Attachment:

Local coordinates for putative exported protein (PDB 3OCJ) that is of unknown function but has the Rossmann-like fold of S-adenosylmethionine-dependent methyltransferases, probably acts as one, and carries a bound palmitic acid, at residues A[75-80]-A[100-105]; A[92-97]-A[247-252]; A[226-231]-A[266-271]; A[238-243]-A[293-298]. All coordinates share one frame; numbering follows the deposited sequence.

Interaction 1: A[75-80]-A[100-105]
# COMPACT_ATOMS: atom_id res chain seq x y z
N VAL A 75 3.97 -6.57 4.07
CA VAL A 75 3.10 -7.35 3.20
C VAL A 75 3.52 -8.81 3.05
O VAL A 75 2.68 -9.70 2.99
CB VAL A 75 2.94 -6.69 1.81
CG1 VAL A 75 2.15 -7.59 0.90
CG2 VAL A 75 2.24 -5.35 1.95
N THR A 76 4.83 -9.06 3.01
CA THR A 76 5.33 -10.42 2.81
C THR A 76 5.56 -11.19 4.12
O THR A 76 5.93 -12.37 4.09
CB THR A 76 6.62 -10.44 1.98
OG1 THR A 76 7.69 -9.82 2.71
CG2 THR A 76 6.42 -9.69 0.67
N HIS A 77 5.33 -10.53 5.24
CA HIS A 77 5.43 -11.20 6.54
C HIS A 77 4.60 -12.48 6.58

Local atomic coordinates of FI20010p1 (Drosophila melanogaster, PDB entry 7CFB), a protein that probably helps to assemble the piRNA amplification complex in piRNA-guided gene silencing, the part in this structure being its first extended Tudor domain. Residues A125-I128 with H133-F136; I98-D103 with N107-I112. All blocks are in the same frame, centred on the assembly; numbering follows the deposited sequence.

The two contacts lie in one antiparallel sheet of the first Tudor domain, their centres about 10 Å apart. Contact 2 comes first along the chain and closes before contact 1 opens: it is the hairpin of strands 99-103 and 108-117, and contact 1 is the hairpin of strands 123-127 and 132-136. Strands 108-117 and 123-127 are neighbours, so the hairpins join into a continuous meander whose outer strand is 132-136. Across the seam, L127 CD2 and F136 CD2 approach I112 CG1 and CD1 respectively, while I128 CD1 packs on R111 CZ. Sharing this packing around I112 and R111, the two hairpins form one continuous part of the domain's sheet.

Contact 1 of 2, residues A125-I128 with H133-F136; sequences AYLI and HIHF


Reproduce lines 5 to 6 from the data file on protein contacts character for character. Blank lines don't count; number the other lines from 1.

CA VAL A 75 3.10 -7.35 3.20
C VAL A 75 3.52 -8.81 3.05